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Founded at Georgia College in 2015, Trax on the Trail is a website where scholars, educators, journalists, students, and the general public can learn about American presidential campaign music and gain insight into how sound participates in forming candidate identity.
Our interdisciplinary team includes academic experts from the fields of political science, musicology, sociology, history, communications, and ethnomusicology, as well as industry professionals and students.
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The latest from Trax on the Trail
- Dancing Around the Double-Bind: Gender Identity, Likability, and the Musical Rebranding of Hillary ClintonNovember 29, 2015 From the New York Times to Saturday Night Live, media surrounding Hillary Clinton’s second presidential campaign has centered around that ever-elusive (yet seemingly critical) trait: likability. The former First Lady and Secretary of State has endured a long history of criticism due to her perceived elitism and aura of inaccessibility (Leibovich 2015). … Read more
- “I’ve Been Everywhere:” Martin O’Malley and the Many Meanings of the GuitarJanuary 8, 2016 Is America ready for a troubadour president? It is a question Democrats have to ask themselves as they decide on their party’s nominee for the 2016 election. For though Bernie Sanders would be the first Jewish president (who is also an avowed democratic socialist), and Hillary Clinton would be the first woman … Read more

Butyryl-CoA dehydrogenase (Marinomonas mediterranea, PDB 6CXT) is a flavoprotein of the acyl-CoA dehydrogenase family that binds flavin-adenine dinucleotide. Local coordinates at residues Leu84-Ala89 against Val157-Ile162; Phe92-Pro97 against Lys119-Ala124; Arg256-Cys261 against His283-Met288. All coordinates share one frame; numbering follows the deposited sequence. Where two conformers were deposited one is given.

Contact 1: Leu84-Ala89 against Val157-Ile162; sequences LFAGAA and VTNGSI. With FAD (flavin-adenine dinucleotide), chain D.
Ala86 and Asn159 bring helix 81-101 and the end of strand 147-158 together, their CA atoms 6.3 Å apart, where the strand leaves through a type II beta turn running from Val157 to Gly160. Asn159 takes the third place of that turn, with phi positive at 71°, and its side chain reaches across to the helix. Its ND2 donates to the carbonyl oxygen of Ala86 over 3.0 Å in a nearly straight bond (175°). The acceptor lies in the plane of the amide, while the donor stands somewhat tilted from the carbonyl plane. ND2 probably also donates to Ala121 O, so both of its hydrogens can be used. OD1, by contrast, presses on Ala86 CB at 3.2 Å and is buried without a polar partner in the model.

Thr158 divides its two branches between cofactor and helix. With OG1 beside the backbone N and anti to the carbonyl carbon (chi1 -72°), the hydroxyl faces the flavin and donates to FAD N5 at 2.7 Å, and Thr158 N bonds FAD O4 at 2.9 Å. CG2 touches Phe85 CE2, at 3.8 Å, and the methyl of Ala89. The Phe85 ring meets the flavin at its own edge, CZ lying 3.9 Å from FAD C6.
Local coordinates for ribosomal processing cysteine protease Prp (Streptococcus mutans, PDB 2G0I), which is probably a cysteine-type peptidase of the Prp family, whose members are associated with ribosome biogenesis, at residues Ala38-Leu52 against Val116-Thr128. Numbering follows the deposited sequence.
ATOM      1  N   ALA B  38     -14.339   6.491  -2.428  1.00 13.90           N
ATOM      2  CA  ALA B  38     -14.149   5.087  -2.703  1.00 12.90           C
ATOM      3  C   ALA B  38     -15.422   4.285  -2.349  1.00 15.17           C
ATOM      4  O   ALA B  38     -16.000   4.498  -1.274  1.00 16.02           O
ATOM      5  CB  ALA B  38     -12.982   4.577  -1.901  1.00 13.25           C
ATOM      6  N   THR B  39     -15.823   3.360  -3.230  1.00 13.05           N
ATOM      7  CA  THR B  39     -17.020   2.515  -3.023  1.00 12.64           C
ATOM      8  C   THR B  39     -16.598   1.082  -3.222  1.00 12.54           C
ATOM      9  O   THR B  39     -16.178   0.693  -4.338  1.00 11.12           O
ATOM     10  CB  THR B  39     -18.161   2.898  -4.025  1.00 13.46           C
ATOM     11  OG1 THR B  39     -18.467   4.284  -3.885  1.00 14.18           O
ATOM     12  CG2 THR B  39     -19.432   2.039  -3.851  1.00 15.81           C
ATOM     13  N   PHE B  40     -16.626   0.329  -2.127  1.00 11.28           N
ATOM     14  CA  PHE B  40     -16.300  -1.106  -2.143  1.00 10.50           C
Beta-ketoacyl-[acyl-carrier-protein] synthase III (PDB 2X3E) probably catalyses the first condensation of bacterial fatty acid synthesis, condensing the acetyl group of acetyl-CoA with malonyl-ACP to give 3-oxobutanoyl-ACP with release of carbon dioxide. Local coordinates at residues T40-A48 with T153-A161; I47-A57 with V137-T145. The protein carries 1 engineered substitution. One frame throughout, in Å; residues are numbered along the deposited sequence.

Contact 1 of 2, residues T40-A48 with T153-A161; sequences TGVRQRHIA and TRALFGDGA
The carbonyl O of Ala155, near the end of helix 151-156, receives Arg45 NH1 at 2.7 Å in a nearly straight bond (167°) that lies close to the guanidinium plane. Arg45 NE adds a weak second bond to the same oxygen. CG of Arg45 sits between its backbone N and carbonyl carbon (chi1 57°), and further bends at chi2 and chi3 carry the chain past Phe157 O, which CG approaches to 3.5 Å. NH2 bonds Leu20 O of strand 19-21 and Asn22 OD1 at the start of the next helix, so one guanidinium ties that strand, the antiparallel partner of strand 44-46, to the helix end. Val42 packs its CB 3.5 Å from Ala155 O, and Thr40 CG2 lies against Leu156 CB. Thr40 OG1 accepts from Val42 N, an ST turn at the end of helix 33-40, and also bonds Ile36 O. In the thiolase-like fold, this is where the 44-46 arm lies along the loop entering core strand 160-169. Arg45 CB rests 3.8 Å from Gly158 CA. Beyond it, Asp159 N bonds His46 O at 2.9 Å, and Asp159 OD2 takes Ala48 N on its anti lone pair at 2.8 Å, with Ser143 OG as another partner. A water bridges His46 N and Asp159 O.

- The Trump Bump 2016: User-generated Campaign Music about Donald Trump and His Political OpponentsFebruary 20, 2016 On 16 June 2015, Donald Trump announced his candidacy for the presidency of the United States. Since then, Trump has received “more nightly [i.e., televisual] news attention than all the Democratic campaigns combined,” and unquestionably more online attention than any other Republican candidate.[i] Trump’s pronouncements—especially his proclamations concerning Muslims and Hispanic immigrants—have … Read more
- The Unwelcome Use of Musical Artists and Their Songs by Presidential CandidatesDecember 18, 2015 In contemporary presidential campaigns in the United States, candidates routinely use popular music in ways that cause musical artists to respond negatively. Indeed, every four years, we now expect that at least some presidential candidates will become embroiled in controversy after a musician complains about their music being used illegally or inappropriately. … Read more
- Political Pop and Commercials that Flopped: Early Lessons from the 2016 Presidential RaceJanuary 14, 2016 During the past two presidential elections, Barack Obama targeted key voters along the campaign trail by deploying pop culture tropes, especially the sights and sounds of popular music (Gorzelany-Mostak, Love, Deaville, and Saffle 2015). Campaign strategists for the 2016 presidential hopefuls have worked hard to emulate Obama’s success and once more to … Read more